All week I watched the weather, worrying about rain, wind, frost and even snow. If you are familiar with the Dublin mountains, they tend to have their own eco-system. Where the rest of the capital may be drenched in sunshine, the Dublin mountains can be slow to loosen the grip of recent weather fronts. As it turned out, for February, the weather was pretty damn good. It was a beautiful morning basked in sunshine and it wasn’t long into the race before competitors were shedding layers.
Brigid and the Gaelforce crew got the proceedings underway. A quick paced 1km run brought us to the first transition. Before long, we were leaving the urban sprawl behind us and heading into the hills on the bikes. 2.5k in and the uphill climbs started. I had be warned that this race would definitely favor stronger cyclists. I soon found out exactly what was meant by that. The next 2k was on back country road, where I only witnessed a handful make it to the top without dismounting. Then it was up onto the private farmlands. This is where those with serious knobbly, chunky tyres reaped the rewards and slowly glided through the (in places) knee deep mud and puddles. Reaching the top was a welcomed respite. I stopped to look around and could see Dublin city off in the hazy sunshine passed the rolling hills. Was a beautiful sight. Back down onto solid concrete again before reaching another gravelly woodland which was great fun to power through. Another tough hill to make it up and then flat out for roughly 6k down to the bike drop at the picturesque Bohernabreena Reservoir. A protein bar and quick electrolyte drink and off we went to the kayaks which was a short 1km run/leg shake out, passing one of the happiest race officials I have ever come across at the bridge and into kayak. A well deserved leg rest.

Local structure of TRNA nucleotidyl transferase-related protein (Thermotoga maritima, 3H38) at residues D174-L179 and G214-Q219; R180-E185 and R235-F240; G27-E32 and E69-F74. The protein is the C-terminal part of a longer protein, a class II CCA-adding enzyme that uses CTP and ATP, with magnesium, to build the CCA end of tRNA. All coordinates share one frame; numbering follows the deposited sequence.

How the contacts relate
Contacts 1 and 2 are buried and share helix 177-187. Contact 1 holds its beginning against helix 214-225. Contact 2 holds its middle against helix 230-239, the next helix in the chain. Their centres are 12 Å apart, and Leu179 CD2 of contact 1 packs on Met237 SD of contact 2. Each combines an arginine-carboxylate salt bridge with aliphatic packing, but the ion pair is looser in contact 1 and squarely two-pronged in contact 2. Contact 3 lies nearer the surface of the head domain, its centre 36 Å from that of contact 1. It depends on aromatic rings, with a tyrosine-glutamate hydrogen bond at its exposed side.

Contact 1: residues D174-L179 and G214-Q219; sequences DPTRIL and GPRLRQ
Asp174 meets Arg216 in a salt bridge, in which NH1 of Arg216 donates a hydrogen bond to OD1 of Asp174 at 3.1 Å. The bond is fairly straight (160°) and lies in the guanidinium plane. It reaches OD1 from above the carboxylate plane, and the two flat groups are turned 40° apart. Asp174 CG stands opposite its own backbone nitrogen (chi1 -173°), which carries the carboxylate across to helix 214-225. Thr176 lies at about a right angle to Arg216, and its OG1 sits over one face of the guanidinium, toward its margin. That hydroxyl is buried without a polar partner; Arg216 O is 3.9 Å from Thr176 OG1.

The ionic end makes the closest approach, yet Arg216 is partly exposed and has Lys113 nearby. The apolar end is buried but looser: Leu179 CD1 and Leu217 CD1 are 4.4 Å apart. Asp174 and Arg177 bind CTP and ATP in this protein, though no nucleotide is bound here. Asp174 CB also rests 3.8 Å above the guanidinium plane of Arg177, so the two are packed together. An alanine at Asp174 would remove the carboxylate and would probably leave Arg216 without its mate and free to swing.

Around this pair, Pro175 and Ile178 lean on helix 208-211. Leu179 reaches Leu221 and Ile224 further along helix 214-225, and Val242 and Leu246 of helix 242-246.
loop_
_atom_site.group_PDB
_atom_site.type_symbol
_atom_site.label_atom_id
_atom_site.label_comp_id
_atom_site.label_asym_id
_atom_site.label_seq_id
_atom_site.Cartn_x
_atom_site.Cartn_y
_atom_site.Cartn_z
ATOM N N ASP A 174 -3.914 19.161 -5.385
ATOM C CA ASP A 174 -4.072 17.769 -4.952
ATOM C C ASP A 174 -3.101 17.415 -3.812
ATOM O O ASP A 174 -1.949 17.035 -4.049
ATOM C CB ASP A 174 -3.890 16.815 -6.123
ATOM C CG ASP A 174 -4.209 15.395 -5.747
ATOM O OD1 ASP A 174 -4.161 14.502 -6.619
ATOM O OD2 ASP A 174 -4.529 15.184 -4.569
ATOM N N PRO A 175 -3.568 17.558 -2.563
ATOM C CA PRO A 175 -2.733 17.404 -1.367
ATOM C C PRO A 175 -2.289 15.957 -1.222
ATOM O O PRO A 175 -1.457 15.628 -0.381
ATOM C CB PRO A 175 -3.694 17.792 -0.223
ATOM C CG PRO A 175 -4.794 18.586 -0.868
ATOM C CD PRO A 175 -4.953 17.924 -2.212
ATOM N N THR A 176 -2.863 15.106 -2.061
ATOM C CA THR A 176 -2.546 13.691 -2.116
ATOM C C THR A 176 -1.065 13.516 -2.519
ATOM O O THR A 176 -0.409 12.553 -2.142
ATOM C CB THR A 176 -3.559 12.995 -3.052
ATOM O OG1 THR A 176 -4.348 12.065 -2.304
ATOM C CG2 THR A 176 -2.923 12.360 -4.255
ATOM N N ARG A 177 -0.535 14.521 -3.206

The reservoir was lovely and calm. No white horses (they were further up the road). The sun glistened off it. You could have been forgiven for thinking we were closer to the summer. Back on our feet again and for a 3k trail and road run to the foot of the mountain where current national adventure race race title holder race leader Killian Heery passed us with about 20 seconds to spare Luke McMullan. Whilst in my head I was trying to do the maths on how far behind I was, I was greeted by 3 wild horses galloping at pace towards me, down the road. They left a trail of bodies jumping for cover into ditches to avoid them. Gaelforce, you really pull out all the stops ;). Up the mountain we persisted covering a 230m assent over 4km. Power hike time. Met by the ever vigilant and helpful Mountain Rescue Team on the way. Reaching the summit, “well thanks be to jaysis, some downhill at last” was common cry. Back down the same route was grand with about 50% of it downhill. Happy days.
Back to the bike transition after the run, quick refuel and off we flew. The first 4km was flat enough but then the Killer. Roughly 4.5k of 300m incline up to Military Road. 12% gradient in places. I’d like to see the stats on how many made it to the top without dismounting. Cramps were waiting to happen. From Military Road, it was flat out all the way back downhill to the Stadium where warm refreshments, welcoming faces, massages, finishers medals and more John West Food than you could shake a stick were lying in wait for the all conquering adventure racers.
Like I alluded to in our race preview, anything Gaelforce put there name to, will really test you and this event was no different. This course had particular emphases on cycling with difficult inclines and tough terrain. My bike looked like it had been dragged backwards through a swamp but that’s all part of the adventure. The tougher the challenge, the greater the achievement.
And if there are any budding entrepreneurs out there, a bike valet service would have made a killing at the finish line.